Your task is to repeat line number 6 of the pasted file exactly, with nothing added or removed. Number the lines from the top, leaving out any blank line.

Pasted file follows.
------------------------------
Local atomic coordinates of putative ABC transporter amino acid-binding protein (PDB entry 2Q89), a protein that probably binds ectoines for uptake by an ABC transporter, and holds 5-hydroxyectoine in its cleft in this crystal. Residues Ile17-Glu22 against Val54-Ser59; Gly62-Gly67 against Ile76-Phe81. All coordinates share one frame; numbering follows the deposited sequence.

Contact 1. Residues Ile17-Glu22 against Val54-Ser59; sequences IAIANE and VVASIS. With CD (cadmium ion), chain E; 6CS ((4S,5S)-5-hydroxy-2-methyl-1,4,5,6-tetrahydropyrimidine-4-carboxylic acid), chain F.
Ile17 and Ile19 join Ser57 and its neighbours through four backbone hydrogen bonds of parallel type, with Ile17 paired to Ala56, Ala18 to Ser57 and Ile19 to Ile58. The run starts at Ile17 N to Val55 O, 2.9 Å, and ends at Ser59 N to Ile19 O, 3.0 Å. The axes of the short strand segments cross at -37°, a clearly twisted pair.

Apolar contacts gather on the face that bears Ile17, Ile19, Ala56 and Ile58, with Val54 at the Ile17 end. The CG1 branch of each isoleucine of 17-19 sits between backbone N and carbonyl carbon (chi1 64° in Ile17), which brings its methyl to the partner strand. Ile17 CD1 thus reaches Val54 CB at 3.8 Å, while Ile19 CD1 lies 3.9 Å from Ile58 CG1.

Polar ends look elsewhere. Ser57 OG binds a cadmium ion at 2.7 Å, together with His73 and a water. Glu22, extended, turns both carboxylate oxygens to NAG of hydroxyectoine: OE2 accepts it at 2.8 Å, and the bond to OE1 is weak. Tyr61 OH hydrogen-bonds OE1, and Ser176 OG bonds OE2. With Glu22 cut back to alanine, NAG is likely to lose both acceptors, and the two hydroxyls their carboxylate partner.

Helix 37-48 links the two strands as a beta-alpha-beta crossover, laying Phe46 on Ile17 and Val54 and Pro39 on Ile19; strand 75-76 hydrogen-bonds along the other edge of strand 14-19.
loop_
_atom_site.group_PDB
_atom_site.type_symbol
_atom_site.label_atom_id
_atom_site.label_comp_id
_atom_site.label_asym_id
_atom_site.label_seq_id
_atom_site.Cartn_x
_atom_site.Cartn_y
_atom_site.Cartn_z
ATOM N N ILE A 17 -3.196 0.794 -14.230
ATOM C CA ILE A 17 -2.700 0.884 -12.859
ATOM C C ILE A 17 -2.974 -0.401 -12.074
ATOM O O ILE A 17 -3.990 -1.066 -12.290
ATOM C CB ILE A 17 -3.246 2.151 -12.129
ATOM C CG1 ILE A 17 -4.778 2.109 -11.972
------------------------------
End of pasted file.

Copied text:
Helix 37-48 links the two strands as a beta-alpha-beta crossover, laying Phe46 on Ile17 and Val54 and Pro39 on Ile19; strand 75-76 hydrogen-bonds along the other edge of strand 14-19.